"I see this as much easier to do right now than it was three years ago," Weinberg says. "It's a slower ramp-up, but if we can succeed in a slower time, when this turns around we'll be in a great position. The current economy is almost inconsequential."

To run each of its geographic divisions — whether run out of McLean or the new office in Middleburg — the company has team leaders, often former remodeling company owners themselves. During the best times, they were doing well enough that they weren't interested in coming to work for BOWA.

"This looks a lot more attractive now," Weinberg says. "It's just a lot easier to find good people."

Taking the Plunge

Opening a new location requires more employees and more capital, so it has to open up enough business to make it worth it.

BOWA has long had separate divisions built around the geography they serve in the Washington, D.C., area. Until they expanded to serve Loudoun and Fauquier counties in Virginia, they'd never needed an office in those new markets.

"When we started talking with the business leaders and the architects that served that area, they let us know pretty early on that people in Middleburg don't like doing business with someone who doesn't have an office there," Weinberg says. "We're swimming upstream when we open up in a new market to begin with, and then when we were told it's going to be even harder if you don't have a presence, we decided to go ahead and do it."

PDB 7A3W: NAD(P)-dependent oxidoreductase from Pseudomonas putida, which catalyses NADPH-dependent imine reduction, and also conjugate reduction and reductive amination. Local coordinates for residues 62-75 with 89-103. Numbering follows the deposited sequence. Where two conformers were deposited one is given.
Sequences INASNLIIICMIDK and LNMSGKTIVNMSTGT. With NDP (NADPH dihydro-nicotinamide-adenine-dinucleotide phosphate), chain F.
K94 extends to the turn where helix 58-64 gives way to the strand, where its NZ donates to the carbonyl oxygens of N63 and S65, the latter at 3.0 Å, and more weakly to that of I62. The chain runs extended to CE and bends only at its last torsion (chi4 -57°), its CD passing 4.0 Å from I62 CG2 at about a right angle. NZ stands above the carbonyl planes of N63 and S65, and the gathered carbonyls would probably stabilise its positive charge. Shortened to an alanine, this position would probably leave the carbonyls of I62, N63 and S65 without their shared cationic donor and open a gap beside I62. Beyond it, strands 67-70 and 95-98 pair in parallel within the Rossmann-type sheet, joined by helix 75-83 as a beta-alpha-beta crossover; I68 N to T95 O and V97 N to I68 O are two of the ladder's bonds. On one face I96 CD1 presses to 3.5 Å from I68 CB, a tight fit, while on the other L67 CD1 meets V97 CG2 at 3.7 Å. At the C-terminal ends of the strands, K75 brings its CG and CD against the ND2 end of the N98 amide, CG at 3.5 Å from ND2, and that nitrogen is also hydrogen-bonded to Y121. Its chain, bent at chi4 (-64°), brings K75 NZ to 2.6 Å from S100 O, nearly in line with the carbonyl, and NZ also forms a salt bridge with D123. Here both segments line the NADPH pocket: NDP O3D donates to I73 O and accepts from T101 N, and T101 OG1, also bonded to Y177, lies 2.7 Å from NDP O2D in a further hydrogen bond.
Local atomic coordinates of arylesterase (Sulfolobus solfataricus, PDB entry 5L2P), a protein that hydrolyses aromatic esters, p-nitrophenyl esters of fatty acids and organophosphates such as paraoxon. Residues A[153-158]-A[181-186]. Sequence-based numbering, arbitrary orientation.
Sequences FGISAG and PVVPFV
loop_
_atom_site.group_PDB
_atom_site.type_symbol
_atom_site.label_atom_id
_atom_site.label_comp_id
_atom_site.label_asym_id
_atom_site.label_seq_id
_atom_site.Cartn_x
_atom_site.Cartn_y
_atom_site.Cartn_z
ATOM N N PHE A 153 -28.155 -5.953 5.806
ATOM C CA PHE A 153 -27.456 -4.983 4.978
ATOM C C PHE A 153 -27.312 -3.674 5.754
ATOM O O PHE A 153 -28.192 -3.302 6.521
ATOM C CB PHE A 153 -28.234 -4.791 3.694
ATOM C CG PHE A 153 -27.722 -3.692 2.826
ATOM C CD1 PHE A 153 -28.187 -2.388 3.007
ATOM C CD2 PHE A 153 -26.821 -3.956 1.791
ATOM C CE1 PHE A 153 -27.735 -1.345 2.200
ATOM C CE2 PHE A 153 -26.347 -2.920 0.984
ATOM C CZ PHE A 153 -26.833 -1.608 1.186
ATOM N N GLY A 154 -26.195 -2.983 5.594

Before expanding into an area, BOWA looks at several factors, including real-estate values, age of the homes in the area and incomes. Because the company focuses on high-end renovations, they are particularly interested in the number of homes over $1 million. The Middleburg area has a lot of older homes and some of the most valuable homes in the D.C. area, which made it worth the expense and effort to open an office there, Weinberg says.

In general, deciding to expand geographically has become a necessity for BOWA if the company wants to continue to grow.

"I don't want to say that we've saturated the Washington, D.C., market, but we've done well," Weinberg says. "The only way to maintain growth is to expand into other markets."

The addition of new divisions also means more career opportunities for employees, which is important in keeping the best and brightest.

"If you're going to hire and retain the best people, the best people don't want to stagnate," Weinberg says. "We have a lot of good, loyal employees that have the opportunity to take more responsibility as we open up new divisions."